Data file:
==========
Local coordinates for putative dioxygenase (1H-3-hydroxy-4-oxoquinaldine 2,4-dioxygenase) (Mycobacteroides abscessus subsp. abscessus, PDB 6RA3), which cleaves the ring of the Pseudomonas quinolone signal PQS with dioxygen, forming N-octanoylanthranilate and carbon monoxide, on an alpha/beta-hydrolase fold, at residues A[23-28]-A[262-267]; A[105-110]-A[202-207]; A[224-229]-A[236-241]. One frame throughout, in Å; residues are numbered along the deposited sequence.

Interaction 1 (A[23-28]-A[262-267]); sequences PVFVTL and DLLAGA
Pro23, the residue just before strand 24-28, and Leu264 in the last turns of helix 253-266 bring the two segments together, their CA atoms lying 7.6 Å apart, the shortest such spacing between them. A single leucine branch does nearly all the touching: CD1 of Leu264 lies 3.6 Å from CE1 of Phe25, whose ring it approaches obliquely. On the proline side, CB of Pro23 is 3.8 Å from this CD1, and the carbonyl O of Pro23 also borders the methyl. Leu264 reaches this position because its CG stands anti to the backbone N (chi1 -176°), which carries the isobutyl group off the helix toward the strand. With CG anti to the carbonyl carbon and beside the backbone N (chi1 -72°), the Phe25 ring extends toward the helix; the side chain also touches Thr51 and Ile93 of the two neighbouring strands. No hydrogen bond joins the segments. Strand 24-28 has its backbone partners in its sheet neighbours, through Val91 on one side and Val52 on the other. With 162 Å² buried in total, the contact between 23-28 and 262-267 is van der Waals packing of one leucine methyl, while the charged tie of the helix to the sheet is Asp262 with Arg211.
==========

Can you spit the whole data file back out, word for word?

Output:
Local coordinates for putative dioxygenase (1H-3-hydroxy-4-oxoquinaldine 2,4-dioxygenase) (Mycobacteroides abscessus subsp. abscessus, PDB 6RA3), which cleaves the ring of the Pseudomonas quinolone signal PQS with dioxygen, forming N-octanoylanthranilate and carbon monoxide, on an alpha/beta-hydrolase fold, at residues A[23-28]-A[262-267]; A[105-110]-A[202-207]; A[224-229]-A[236-241]. One frame throughout, in Å; residues are numbered along the deposited sequence.

Interaction 1 (A[23-28]-A[262-267]); sequences PVFVTL and DLLAGA
Pro23, the residue just before strand 24-28, and Leu264 in the last turns of helix 253-266 bring the two segments together, their CA atoms lying 7.6 Å apart, the shortest such spacing between them. A single leucine branch does nearly all the touching: CD1 of Leu264 lies 3.6 Å from CE1 of Phe25, whose ring it approaches obliquely. On the proline side, CB of Pro23 is 3.8 Å from this CD1, and the carbonyl O of Pro23 also borders the methyl. Leu264 reaches this position because its CG stands anti to the backbone N (chi1 -176°), which carries the isobutyl group off the helix toward the strand. With CG anti to the carbonyl carbon and beside the backbone N (chi1 -72°), the Phe25 ring extends toward the helix; the side chain also touches Thr51 and Ile93 of the two neighbouring strands. No hydrogen bond joins the segments. Strand 24-28 has its backbone partners in its sheet neighbours, through Val91 on one side and Val52 on the other. With 162 Å² buried in total, the contact between 23-28 and 262-267 is van der Waals packing of one leucine methyl, while the charged tie of the helix to the sheet is Asp262 with Arg211.